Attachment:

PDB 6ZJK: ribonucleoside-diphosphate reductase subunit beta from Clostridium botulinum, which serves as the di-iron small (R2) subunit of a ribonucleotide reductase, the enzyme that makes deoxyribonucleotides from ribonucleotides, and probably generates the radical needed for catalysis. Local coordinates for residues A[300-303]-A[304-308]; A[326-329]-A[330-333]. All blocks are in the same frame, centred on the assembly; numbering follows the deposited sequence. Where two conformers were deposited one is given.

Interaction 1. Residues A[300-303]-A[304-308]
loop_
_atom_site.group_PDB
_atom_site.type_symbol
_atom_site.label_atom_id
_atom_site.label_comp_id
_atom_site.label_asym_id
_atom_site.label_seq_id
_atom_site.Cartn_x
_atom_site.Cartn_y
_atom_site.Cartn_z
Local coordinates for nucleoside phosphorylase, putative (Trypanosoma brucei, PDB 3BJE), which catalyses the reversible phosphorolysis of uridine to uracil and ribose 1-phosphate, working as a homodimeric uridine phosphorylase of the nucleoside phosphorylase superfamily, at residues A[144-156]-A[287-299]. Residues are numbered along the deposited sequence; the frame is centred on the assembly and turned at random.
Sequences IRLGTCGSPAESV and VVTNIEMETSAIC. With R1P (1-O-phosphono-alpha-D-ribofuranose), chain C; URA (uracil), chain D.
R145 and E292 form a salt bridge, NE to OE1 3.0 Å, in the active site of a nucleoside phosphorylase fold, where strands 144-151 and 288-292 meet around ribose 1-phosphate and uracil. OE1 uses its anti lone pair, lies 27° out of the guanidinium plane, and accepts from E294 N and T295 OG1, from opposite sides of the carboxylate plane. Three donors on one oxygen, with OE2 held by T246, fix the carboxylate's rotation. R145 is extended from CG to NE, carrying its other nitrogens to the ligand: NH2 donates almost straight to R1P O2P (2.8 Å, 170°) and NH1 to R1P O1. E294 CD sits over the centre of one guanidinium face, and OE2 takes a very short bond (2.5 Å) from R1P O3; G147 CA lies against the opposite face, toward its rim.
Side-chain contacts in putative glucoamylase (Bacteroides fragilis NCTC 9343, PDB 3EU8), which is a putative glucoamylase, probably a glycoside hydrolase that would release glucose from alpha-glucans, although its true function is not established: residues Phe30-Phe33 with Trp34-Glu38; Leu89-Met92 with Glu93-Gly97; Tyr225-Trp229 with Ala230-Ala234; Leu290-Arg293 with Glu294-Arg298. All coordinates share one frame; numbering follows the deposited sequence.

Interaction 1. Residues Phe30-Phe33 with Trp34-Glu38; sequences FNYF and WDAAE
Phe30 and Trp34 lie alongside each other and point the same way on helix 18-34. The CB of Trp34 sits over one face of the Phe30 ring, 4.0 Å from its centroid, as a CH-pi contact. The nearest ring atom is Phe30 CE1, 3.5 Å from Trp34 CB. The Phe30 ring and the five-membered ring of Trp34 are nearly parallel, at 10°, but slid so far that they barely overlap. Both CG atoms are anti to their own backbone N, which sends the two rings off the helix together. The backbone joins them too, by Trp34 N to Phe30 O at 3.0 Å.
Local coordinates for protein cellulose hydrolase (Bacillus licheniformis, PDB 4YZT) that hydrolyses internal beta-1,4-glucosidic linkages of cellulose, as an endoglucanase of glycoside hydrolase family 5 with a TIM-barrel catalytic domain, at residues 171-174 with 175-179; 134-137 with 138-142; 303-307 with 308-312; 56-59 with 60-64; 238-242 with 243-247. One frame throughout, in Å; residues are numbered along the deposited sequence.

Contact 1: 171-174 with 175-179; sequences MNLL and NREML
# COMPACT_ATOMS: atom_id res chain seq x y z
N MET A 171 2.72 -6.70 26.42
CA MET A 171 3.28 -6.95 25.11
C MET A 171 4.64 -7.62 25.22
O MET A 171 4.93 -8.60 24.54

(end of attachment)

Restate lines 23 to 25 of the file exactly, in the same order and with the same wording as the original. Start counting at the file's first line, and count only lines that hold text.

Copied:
CA MET A 171 3.28 -6.95 25.11
C MET A 171 4.64 -7.62 25.22
O MET A 171 4.93 -8.60 24.54